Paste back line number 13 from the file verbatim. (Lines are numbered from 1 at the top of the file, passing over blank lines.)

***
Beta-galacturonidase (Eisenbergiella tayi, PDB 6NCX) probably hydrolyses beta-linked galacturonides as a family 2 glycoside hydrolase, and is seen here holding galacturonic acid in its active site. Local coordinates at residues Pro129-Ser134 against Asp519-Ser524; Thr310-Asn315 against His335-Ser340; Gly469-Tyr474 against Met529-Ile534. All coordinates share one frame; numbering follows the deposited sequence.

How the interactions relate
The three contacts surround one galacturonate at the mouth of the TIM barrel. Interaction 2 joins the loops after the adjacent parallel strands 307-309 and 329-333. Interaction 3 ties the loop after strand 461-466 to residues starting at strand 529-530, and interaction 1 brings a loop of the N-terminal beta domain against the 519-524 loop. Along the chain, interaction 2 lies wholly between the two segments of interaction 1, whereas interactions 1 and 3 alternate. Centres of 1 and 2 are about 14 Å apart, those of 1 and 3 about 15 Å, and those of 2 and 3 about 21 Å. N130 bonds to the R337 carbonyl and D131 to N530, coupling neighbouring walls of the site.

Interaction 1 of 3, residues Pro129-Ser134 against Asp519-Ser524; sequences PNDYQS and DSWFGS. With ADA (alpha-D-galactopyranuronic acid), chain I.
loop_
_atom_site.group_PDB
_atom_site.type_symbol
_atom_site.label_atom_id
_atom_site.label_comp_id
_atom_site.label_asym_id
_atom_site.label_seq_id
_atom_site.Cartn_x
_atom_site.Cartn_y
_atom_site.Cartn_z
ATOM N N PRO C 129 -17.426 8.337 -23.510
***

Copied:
_atom_site.Cartn_y